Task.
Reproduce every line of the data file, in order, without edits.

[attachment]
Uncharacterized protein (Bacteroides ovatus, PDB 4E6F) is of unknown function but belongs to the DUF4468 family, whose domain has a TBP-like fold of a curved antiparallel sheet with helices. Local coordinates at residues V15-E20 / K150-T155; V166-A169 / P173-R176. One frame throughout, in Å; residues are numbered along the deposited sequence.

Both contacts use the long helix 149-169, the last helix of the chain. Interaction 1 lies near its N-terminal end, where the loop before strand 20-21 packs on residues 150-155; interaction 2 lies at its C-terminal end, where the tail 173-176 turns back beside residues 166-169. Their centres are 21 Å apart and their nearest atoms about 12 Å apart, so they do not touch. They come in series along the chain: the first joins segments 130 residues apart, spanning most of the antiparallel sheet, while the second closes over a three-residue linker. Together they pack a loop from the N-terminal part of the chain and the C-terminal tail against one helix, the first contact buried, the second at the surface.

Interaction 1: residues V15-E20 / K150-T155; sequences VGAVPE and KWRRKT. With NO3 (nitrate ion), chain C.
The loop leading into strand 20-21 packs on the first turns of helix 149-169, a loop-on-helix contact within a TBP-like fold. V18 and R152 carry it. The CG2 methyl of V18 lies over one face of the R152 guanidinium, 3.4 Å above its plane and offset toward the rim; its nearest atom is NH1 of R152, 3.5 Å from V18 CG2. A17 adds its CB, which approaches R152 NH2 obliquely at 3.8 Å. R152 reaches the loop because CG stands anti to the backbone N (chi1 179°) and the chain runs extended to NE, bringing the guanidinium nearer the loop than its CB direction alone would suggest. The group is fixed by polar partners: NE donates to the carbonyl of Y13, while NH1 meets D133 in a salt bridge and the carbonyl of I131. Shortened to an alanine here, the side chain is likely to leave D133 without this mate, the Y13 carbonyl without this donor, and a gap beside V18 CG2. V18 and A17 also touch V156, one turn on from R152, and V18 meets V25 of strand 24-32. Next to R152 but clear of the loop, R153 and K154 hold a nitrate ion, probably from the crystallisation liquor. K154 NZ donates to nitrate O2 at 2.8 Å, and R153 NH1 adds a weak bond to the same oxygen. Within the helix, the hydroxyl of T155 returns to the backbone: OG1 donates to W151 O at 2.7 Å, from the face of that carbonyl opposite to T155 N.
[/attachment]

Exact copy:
Uncharacterized protein (Bacteroides ovatus, PDB 4E6F) is of unknown function but belongs to the DUF4468 family, whose domain has a TBP-like fold of a curved antiparallel sheet with helices. Local coordinates at residues V15-E20 / K150-T155; V166-A169 / P173-R176. One frame throughout, in Å; residues are numbered along the deposited sequence.

Both contacts use the long helix 149-169, the last helix of the chain. Interaction 1 lies near its N-terminal end, where the loop before strand 20-21 packs on residues 150-155; interaction 2 lies at its C-terminal end, where the tail 173-176 turns back beside residues 166-169. Their centres are 21 Å apart and their nearest atoms about 12 Å apart, so they do not touch. They come in series along the chain: the first joins segments 130 residues apart, spanning most of the antiparallel sheet, while the second closes over a three-residue linker. Together they pack a loop from the N-terminal part of the chain and the C-terminal tail against one helix, the first contact buried, the second at the surface.

Interaction 1: residues V15-E20 / K150-T155; sequences VGAVPE and KWRRKT. With NO3 (nitrate ion), chain C.
The loop leading into strand 20-21 packs on the first turns of helix 149-169, a loop-on-helix contact within a TBP-like fold. V18 and R152 carry it. The CG2 methyl of V18 lies over one face of the R152 guanidinium, 3.4 Å above its plane and offset toward the rim; its nearest atom is NH1 of R152, 3.5 Å from V18 CG2. A17 adds its CB, which approaches R152 NH2 obliquely at 3.8 Å. R152 reaches the loop because CG stands anti to the backbone N (chi1 179°) and the chain runs extended to NE, bringing the guanidinium nearer the loop than its CB direction alone would suggest. The group is fixed by polar partners: NE donates to the carbonyl of Y13, while NH1 meets D133 in a salt bridge and the carbonyl of I131. Shortened to an alanine here, the side chain is likely to leave D133 without this mate, the Y13 carbonyl without this donor, and a gap beside V18 CG2. V18 and A17 also touch V156, one turn on from R152, and V18 meets V25 of strand 24-32. Next to R152 but clear of the loop, R153 and K154 hold a nitrate ion, probably from the crystallisation liquor. K154 NZ donates to nitrate O2 at 2.8 Å, and R153 NH1 adds a weak bond to the same oxygen. Within the helix, the hydroxyl of T155 returns to the backbone: OG1 donates to W151 O at 2.7 Å, from the face of that carbonyl opposite to T155 N.